The church service was so big it had to be held outdoors, keeping in mind there were about 60 young men and women being confirmed. And of course, people don't move around here like they do in the states, and they have their kids early and often, so each kid had at least 1-2 dozen guests.
We returned home after the 3 hour service for the party; my family had borrowed a tarp and all the neighbors' (in other words, their relatives') furniture. About 40-50 people were there, and lots of food. My family had slaughtered one of their three cows and one of their three goats for the occasion, so there was plenty of meat in all kinds of dishes. (I had always wondered why we kept three cows when only one of them gave milk).
Also, when I say my family slaughtered the animals, I do mean they killed them. My uncle and his oldest son came over and held the creatures down and cut their throats. I had the grand opportunity of watching them cut the cow's head off and split it up the middle to disembowel it. The goat was more disturbing, not for the killing, but because mama goat was still in the pen when younger goat was taken back into the woods behind the house -- I think she knew what was up, because she started bleating like I had never heard her do before, goat-style screaming... then the younger one would bleat back from the forest, and they would keep on doing so, so that mama could tell her child was still alive. Soon afterwards, there was only one of them bleating.
It definitely made me rethink some of my attitudes towards meat (and I'd already been a vegetarian for a few years before dropping it to come here) but I have to admit -- she was delicious. Still and all, I really think Americans in particular should try at least watching a slaughter, or better yet, performing it themselves, before they live their lives divorcing the meat on their plate from the animal they see and pet. Why do you think we have different words for 'cow' & 'beef', 'pig' & 'pork', etc.? Just a suggestion...
Or "No Electricity". When I returned from Arusha on Monday morning, there was no power. It continued to be off until Tuesday evening. Since then, it's been off at least once a day, although only of a half hour or so. Though my headmaster assures me that nowadays this is quite rare, it's not been my experience thus far. On my site visit in November, the power was out for a day and a half, and last week it was on and off periodically.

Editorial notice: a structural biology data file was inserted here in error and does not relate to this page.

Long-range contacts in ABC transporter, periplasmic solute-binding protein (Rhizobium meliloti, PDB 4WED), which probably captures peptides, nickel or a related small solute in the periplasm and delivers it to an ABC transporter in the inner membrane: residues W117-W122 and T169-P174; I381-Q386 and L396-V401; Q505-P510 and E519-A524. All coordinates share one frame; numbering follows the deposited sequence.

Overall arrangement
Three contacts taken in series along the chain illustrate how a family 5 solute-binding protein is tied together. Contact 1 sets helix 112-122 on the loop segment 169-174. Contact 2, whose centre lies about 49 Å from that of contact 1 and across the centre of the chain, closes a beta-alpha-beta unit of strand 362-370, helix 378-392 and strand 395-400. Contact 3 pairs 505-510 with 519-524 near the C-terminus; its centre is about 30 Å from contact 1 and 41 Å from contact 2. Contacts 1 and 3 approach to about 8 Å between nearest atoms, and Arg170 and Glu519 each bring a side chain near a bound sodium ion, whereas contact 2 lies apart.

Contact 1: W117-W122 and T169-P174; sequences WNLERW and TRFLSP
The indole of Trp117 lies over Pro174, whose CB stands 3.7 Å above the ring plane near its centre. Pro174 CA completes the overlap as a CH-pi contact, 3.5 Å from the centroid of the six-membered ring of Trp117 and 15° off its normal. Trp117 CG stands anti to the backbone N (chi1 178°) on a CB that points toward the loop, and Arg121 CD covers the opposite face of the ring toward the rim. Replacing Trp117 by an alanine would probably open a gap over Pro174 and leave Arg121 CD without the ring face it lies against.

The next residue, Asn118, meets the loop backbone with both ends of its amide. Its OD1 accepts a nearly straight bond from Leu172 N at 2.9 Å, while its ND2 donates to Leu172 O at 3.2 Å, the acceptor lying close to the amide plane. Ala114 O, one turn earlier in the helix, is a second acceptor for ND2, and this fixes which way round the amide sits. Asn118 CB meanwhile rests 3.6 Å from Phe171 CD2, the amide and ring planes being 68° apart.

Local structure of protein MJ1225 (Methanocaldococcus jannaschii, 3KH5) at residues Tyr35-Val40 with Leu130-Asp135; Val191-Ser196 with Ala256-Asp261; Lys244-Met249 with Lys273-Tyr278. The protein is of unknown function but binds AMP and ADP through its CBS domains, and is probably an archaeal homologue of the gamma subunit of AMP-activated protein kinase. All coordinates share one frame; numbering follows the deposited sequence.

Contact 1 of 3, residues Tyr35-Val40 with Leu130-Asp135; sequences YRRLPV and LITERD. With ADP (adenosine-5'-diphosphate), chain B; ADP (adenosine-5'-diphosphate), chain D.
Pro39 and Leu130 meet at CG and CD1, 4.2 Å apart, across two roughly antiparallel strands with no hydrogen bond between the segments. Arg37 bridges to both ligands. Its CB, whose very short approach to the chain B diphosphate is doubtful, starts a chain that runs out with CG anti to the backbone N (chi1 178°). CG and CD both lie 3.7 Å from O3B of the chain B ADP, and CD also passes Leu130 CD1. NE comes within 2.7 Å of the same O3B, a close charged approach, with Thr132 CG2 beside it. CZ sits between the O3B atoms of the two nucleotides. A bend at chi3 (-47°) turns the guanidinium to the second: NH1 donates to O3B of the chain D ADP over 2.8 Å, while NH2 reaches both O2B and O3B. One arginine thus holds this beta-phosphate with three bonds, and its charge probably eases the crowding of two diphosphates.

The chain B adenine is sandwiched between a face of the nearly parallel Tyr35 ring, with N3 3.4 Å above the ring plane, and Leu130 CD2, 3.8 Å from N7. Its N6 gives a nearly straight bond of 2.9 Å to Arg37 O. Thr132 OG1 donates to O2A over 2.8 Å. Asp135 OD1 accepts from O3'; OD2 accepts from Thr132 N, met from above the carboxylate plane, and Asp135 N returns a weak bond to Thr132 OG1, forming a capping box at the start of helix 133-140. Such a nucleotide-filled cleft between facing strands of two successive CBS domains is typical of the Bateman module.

Most folks have one or two kerosene burners so they can get by food-wise when there's no power. Since I'm in this "advanced" house for a month, I actually have a (propane) gas stove which runs from a small tank. This is fine -- until the gas runs out. Which it did, right at the beginning of the outage this week. I was able to eat lunch in town, but I still had to cook food for the dog. (He gets ugali na samaki, a flour-cake dish with little sardine-like fish in it. Cheap and good for him.)
So I went out into the backyard, built a fire, and cooked his ugali over it. Big thanks go to my Boy Scout days... and while building and cooking over an open fire would be rather quick and easy if I had to do it every day like my host family; since I don't, I had to take time to find enough sticks, the right size rocks to put the pot on, etc. And of course, I didn't have a cover overhead for when it started raining. Live and Learn.
SO CLEAR YOU CAN HEAR AN ANVIL DROP...
My Headmaster, who received a laptop as a gift from a German exchange organization, was asking me about the possibility of getting internet access sometime in the future. I told him first, the town would have to have a phone system that doesn't involve picking up the phone, turning the crank on the side to ring the operator, and then asking over crackly lines to be connected to another number, and asking three different operators questions to make sure you got the right number.